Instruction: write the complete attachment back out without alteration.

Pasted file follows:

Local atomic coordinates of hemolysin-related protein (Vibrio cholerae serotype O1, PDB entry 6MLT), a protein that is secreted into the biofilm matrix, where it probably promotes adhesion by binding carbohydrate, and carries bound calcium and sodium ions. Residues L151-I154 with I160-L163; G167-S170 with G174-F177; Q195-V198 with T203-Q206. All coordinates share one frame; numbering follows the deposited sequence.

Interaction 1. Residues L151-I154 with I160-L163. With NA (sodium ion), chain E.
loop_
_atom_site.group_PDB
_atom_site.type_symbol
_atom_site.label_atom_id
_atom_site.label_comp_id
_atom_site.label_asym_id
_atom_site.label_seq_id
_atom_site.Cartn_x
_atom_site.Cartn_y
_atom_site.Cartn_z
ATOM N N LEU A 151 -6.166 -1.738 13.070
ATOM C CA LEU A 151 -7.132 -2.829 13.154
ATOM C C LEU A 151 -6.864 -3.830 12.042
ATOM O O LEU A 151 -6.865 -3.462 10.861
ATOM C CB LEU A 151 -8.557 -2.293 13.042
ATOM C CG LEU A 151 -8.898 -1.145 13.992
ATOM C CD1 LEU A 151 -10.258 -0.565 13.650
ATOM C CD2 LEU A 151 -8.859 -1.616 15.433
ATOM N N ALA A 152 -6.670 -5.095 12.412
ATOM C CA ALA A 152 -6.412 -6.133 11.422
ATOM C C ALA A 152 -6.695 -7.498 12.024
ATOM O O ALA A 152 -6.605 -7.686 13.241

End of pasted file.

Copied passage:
Local atomic coordinates of hemolysin-related protein (Vibrio cholerae serotype O1, PDB entry 6MLT), a protein that is secreted into the biofilm matrix, where it probably promotes adhesion by binding carbohydrate, and carries bound calcium and sodium ions. Residues L151-I154 with I160-L163; G167-S170 with G174-F177; Q195-V198 with T203-Q206. All coordinates share one frame; numbering follows the deposited sequence.

Interaction 1. Residues L151-I154 with I160-L163. With NA (sodium ion), chain E.
loop_
_atom_site.group_PDB
_atom_site.type_symbol
_atom_site.label_atom_id
_atom_site.label_comp_id
_atom_site.label_asym_id
_atom_site.label_seq_id
_atom_site.Cartn_x
_atom_site.Cartn_y
_atom_site.Cartn_z
ATOM N N LEU A 151 -6.166 -1.738 13.070
ATOM C CA LEU A 151 -7.132 -2.829 13.154
ATOM C C LEU A 151 -6.864 -3.830 12.042
ATOM O O LEU A 151 -6.865 -3.462 10.861
ATOM C CB LEU A 151 -8.557 -2.293 13.042
ATOM C CG LEU A 151 -8.898 -1.145 13.992
ATOM C CD1 LEU A 151 -10.258 -0.565 13.650
ATOM C CD2 LEU A 151 -8.859 -1.616 15.433
ATOM N N ALA A 152 -6.670 -5.095 12.412
ATOM C CA ALA A 152 -6.412 -6.133 11.422
ATOM C C ALA A 152 -6.695 -7.498 12.024
ATOM O O ALA A 152 -6.605 -7.686 13.241